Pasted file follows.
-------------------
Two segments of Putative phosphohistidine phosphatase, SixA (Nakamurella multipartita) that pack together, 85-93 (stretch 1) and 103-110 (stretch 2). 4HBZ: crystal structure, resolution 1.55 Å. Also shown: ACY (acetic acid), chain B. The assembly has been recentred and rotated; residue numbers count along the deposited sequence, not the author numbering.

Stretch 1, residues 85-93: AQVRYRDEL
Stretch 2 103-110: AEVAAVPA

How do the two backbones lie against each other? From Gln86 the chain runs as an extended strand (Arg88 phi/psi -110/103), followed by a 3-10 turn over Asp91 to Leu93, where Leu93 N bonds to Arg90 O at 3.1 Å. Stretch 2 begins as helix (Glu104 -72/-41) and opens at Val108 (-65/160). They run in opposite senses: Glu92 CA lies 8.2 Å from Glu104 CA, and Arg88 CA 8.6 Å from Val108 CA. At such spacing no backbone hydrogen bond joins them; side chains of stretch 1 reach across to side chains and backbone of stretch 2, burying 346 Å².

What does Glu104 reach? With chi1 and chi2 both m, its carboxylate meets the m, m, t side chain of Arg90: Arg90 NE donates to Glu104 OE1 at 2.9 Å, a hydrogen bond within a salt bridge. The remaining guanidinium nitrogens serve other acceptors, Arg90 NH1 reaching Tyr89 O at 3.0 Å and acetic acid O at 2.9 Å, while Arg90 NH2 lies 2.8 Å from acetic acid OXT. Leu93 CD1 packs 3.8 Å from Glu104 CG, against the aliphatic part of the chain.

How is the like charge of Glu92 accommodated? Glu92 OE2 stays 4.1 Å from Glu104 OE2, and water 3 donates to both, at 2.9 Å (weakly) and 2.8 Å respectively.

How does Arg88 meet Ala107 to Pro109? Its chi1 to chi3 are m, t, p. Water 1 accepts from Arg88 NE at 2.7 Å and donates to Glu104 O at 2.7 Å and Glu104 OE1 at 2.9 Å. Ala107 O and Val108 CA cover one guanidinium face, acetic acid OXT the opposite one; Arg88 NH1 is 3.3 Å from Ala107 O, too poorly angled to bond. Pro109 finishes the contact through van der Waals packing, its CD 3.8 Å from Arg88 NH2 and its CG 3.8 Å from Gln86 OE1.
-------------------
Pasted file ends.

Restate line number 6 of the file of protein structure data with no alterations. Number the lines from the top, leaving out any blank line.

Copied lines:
How is the like charge of Glu92 accommodated? Glu92 OE2 stays 4.1 Å from Glu104 OE2, and water 3 donates to both, at 2.9 Å (weakly) and 2.8 Å respectively.